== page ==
\inf_{\beta_i,\Gamma_i,\gamma_i}\frac{1}{n}\sum_{i=1}^{n} \sum_{\underset{{j\lt n}}{j=i+1}}^{n}\|(\beta_i X_i\Gamma_i+1_k\gamma_i^\text{T}) – (\beta_j X_j\Gamma_j+1_k\gamma_j^\text{T})\|^2\\ \newline \sum_{i=1}^{n}S^2(\beta_iX_i\Gamma_i+1_k\gamma_i^\text{T})=\sum_{i=1}^{n}S^2(X_i)Above means that the full GPA minimizes the sum of pairwise squared Frobeniu*s* distances between all the *transformed* versions of the configurations ( (full Procrustes fits) in the sample. It should be noted that, the output of the full GPA is configurations that are translated, rotated, and scaled versions of the original configurations. Hence, the scale, location, and rotational information of each configuration is removed. The output configurations are registered onto each other such that the** sum** of pairwise squared Frobeniu*s* distances between all of them is minimized. If the scale of each output configuration is removed by re-scaling it to unit size, then **full Procrustes distance** between each two shapes (of the output configurations), and also the estimated mean shape (once re-scaled to unit size) can be calculated.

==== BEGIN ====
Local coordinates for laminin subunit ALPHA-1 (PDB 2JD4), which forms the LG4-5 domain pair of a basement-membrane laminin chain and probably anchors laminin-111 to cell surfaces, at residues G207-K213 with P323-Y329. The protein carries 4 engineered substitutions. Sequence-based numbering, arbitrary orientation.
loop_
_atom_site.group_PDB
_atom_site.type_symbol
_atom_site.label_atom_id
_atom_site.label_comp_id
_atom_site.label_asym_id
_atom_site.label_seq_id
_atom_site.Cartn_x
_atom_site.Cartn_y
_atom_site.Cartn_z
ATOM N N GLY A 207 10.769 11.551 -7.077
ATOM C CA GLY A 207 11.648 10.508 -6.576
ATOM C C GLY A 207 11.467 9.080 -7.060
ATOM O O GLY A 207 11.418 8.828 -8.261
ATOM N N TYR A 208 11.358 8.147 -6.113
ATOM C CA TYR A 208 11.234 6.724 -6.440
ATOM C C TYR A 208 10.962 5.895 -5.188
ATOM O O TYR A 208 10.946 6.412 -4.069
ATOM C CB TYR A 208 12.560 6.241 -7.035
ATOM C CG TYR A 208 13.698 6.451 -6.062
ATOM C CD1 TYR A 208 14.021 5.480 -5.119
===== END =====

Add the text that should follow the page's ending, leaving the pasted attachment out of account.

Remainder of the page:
**Remark:** the full GPA does not lead to the minimized (squared) Frobeniu*s* distance between two full Procrustes fits , but it leads to the minimized sum of the Frobeniu*s* distances of each full Procrustes fit and the rest of them in the set. It does minimize the (squared) Frobeniu*s* distance between each full Procrustes fit and the (full Procrustes) mean shape though.

**Remark:** The full GPA removes the scale of the configurations by scaling them in order to make them *closer* to the mean shape. The scales are not the same for all the configurations and hence the full GPA does not preserve the (original) scale (relative size) of the configurations. The full Procrustes fits and the estimated mean shape may not have the unit size. However, they are relatively scaled in a way to minimize the sum of squared distances. This is the notion of removing the scale information (of the original configurations). Therefore, the Procrustes fits represent the shape (information) of the configurations and the differences between each of them (between corresponding landmarks) and the mean shape is purely due to their shape variations.